CNCounty News

Data analysis leads to better treatment for frequent users of social services

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Key Takeaways

Haggling went nowhere. Excuses didn’t work. Pleading was useless. 

When a man, recently released from incarceration, tried to get to his substance abuse counseling appointment, a missing bus ticket was becoming an insurmountable problem.

“I’m sorry, I can’t help you.”

He doesn’t have any money for a new bus ticket.

“I’m sorry, I can’t help you.”

He just got out of jail.

“I’m sorry, I can’t help you.”

If he doesn’t complete his counseling, he’s probably going back.

“I’m sorry, I can’t help you.”

The desperate man was a county official, visiting Johnson and Douglas counties in Kansas for the second Familiar Faces Leadership Network peer exchange April 11-13. His foil was a volunteer from Johnson County’s substance abuse treatment program, relishing the opportunity to turn the tables and show those in power what it’s like to have none while they acted out a Federal Bureau of Prisons reentry simulation. 

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Familiar Faces Initiative

His experience mirrored many of the residents they were trying to help, those who are in the seemingly never-ending cycle of arrest and release. Mental illness or substance use disorder only make navigating those systems tougher. 

“Some of y’all don’t realize you’re not in control anymore,” the volunteer said, loosening her grip on the role. “You don’t like not being in control.”

The exercise demonstrated how hard it is for residents leaving the justice system to stabilize their lives on the outside, and the seeming inevitability of running afoul of some rules, even if they aren’t reoffending. Then, perhaps, they could see their way out, where each of their counties could throw down a rope ladder, or with any luck, build a stairway out.


Systemic approaches

Chances are, many counties have the raw materials to assemble systems to better coordinate service delivery to residents in need, but the trick is putting them all together — the Familiar Faces Initiative’s ideal. Johnson County’s system, My Resource Connection, started coming together in 2008, after years of just missing connections.

“We did a lot of really great things, but we did them in a vacuum,” said  Chris Schneweis, a senior business analyst in the county’s department of corrections. “We did it in siloed departments that didn't communicate when they were working with a similar individual. If I’m a probation officer, I focused on you and I worried about what the court says you need to do and that’s all I cared about. You don’t have food on the table? You can’t pay your rent? Not my problem, OK? We’d kick you down the road to somebody else.” 

Schneweis and his colleagues across departments delivered those services in an uncoordinated manner, wasting money and at best helped clients tread water, but rarely helped them move forward with their lives.

My Resource Connection — MyRC — consolidates service delivery information, joining case managers who had been blindly working piecemeal with the same client and allowing access on a need-to-know basis, with heavy vetting by departments and extensive training before anyone can access private data. Rarely can anyone see an entire client’s file in detail. 

“You get access to MyRC based on the department you work in, which determines what level of access you see,” Schneweis said. “Just because you have access and you’re a user of MyRC, that does not mean you get to see every piece of data from the application.”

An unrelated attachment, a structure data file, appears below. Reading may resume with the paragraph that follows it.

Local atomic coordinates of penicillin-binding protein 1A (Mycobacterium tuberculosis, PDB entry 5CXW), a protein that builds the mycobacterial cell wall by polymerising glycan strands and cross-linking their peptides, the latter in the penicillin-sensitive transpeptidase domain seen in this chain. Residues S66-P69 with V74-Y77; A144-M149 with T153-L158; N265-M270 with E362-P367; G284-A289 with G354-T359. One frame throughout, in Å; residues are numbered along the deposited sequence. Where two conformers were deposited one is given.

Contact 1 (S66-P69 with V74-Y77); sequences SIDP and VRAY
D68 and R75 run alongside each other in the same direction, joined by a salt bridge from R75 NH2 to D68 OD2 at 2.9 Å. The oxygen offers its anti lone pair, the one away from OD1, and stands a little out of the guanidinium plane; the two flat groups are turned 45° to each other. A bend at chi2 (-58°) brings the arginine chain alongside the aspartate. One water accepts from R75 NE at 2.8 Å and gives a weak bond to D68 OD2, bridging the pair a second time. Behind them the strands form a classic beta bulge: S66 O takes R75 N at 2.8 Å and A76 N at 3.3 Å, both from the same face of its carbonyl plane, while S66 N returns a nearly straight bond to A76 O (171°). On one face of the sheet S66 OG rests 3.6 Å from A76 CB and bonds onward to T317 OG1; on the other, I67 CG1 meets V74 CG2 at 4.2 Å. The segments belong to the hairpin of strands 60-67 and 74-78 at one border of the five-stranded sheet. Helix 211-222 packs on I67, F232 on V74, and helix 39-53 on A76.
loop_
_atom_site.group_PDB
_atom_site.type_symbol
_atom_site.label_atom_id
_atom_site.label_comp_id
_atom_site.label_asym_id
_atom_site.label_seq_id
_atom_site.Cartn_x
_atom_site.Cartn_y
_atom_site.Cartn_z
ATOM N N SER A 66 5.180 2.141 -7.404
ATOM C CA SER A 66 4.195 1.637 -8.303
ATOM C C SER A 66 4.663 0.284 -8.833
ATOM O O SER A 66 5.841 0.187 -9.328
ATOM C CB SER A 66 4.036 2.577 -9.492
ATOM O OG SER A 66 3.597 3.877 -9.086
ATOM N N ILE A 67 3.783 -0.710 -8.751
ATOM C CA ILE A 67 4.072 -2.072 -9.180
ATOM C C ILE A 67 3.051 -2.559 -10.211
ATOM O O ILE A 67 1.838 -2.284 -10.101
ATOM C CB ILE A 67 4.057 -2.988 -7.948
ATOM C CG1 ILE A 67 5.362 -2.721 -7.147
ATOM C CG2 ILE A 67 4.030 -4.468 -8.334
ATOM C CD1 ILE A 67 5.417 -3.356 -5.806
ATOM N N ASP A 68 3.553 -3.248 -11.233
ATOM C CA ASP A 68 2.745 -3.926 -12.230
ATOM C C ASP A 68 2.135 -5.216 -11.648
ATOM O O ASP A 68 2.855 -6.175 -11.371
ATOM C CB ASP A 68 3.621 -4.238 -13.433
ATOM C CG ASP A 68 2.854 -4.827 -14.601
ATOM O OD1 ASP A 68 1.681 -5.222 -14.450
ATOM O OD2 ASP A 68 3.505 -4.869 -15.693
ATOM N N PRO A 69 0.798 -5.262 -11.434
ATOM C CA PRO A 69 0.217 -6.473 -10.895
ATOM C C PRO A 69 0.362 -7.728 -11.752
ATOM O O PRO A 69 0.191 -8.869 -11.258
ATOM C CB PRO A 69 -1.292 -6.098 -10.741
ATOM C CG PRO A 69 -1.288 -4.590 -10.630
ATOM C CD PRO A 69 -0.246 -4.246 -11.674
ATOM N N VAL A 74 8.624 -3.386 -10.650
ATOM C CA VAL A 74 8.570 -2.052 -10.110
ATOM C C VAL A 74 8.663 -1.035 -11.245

The resulting system offers a no-wrong-doors approach in which every service provider has the agency to connect users with the greater resource offerings. 

“Where we have made great strides is in the ability to notify others and say, ‘Look, you have this client and they just used the ambulance service last night,’” Schneweis said. “’Here’s the first impression,’ and that allows that case manager to then reach out to paramedics, have their client sign a release to get the additional information, maybe reach out like in this case, they couldn’t reach out to the hospital, because the client refused transport, so the best they can do is get with our ambulance service to find out ‘OK, what information is taken? What was the overall situation surrounding this individual?’

“If this client needs resources, by putting the check mark in the box, I now hit that service tab. I now jump over to the services section. I may be a probation officer, but you need rent assistance, so I could start typing in here ‘rent assistance...’ The application’s going to auto-populate what it thinks I’m looking for.” 

Douglas County also uses MyRC, and Bob Tryanski, director of behavioral health projects, has seen how the system puts human service delivery numbers in perspective.

“In Douglas County, we have 122,000 people, but 122 people a year create 800 visits for the emergency department, so there’s a lot of opportunity if we could figure out who those 122 people are,” he said.

Douglas County’s MyRC algorithm assigns different weights to various interventions, including ambulance rides, emergency room visits and criminal justice interactions.

“The emergency room and ambulance rides are then weighted differently based on if they were behavioral health or non-behavioral health-related,” said Johnson County Epidemiology Director Elizabeth Holzschuh. 

Megan Sparks, a Johnson County epidemiologist, said that while MyRC’s interface is refined, it shouldn’t intimidate counties.

“Many of you will likely have some level of data infrastructure,” she said. “It may not look like MyRC, but you likely already have something there, even if you don’t realize it yet, so don’t write it off completely.”